Impact that lasts
charity programs that address : ALL STAGES OF A CHILD’S DEVELOPMENT
Our programs focus on the following :
SICKLE CELL SERVICE PROVISION:
This is one of the major concerns and the flagship program of RHIF, and yet the community is not so much aware of sickle cell disease. Our organization focuses on raising the consciousness of the public about SCD, outfitting new and existing medical facilities with the necessary equipment to diagnose and treat the disease, as well as teaching people how to manage the disease and eliminate it.
We strive to provide sickle cell screening services to the community and help patients link them to health care providers. Our efforts in this program are directed towards strengthening the referral systems and employing a multiagency approach and counseling sessions for carriers and the sick and affected individuals
RHIF’s long-range objectives represent what it will need to focus on in order to reach milestones that will steer it towards realizing its vision in the stipulated time horizon. RHIF’s objective focuses on containing the high prevalence of sickle cell disease and includes interventions such as Information, Education, and Communication (IEC) campaigns and events; Voluntary Counselling, and screening/testing initiatives (VCT); home-based care and treatment programs (linked to health care providers). Although RHIFs aim is to cover the whole country, the organization will initially mainly target and focus on districts and communities that are adversely affected and known to have a high prevalence of sickle cell anemia among the population; providing support to children and women or other caregivers – to be able to access health care, improve on home-based care, nutrition and community support groups/networks for all affected persons.
Women and girls make up the majority of the 1.4 billion people living in extreme poverty. At RHIF, we are committed to ending poverty — by attacking its root causes, not only its consequences.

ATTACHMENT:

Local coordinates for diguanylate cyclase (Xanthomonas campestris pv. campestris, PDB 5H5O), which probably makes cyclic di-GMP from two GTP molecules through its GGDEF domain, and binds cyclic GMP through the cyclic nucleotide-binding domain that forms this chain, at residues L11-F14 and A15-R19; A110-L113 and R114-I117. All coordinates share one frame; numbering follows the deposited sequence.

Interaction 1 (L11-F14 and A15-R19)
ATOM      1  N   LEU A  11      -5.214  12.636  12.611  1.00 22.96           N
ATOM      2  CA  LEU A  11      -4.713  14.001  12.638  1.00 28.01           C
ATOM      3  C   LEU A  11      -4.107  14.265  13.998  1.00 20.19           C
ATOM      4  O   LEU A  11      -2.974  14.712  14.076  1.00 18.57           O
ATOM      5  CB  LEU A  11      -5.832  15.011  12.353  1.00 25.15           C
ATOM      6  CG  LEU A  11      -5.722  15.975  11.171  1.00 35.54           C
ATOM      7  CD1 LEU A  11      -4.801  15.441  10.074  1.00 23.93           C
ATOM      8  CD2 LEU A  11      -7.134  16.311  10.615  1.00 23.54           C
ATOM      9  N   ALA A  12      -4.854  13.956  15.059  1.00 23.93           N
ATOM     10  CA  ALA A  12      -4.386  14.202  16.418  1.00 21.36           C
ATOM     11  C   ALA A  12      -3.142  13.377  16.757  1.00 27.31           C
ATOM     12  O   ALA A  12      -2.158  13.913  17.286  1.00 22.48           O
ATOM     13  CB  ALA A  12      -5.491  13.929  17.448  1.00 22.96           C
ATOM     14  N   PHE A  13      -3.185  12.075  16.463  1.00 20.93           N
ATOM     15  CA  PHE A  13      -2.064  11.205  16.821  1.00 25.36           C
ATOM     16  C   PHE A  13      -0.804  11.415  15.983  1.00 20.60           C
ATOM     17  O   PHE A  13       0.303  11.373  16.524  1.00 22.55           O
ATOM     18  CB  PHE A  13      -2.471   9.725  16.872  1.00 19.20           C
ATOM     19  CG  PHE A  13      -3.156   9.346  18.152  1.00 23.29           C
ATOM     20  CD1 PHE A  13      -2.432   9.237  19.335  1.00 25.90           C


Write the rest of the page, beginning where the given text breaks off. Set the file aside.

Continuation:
In practice, this means that we can’t just build a school — we must ensure girls’ rights to education. It means not only providing HIV and reproductive health information, counseling and testing, but also fighting for every individual’s right to be free from abuse or violence.
We are committed to uncovering and transforming the political, social and economic relationships at the heart of poverty — our work to improve the health and well-being of women and girls is critical to that fight.
Maternal and child survival. Water access. Family planning. HIV and AIDS education. Our community-centric health programs are critical to lifting families out of poverty.
A wide array of interventions have been included n maternal and child health and nutrition, sanitation, homestead food production and income generation.
In the last 30 seconds, 13 girls under the age of 18 got married. And not happily. Child marriage is a gross human rights violation that keeps girls out of school, endangers their health and sentences them to a lifetime of poverty.
When you invest in education, children will pay it forward. Equipped with knowledge and confidence, they will grow up to lead healthier, more productive lives.
We train teachers and other school personnel to improve the quality of education while linking education programs to interventions in health, nutrition and livelihoods to better address the reasons children don’t attend school. We also help communities assess and overcome their unique barriers to learning.
HIV / AIDS
More than seven million HIV+ people have no access to treatment — and half of all new infections occur among women. We offer education, support, treatment and prevention services to combat the pandemic and help affected families.
Child Right & Equity
Children are born with the same dignity, citizenship and rights as adults. This compels World Vision, along with partners and governments, to seek the progressive fulfilment of those rights.
Children experience poverty differently than adults do because of their vulnerability and lack of legal and economic status in society. How children are doing, in all aspects of their lives, reflects the overall health and development of the family, community and society they live in.
A thriving society values all children, especially the most vulnerable, and upholds their human rights.
Water can change lives. Because our work helping communities access clean water and sanitation isn’t just about reducing the risks of illness. It also saves time that can instead be spent on activities that improve livelihoods.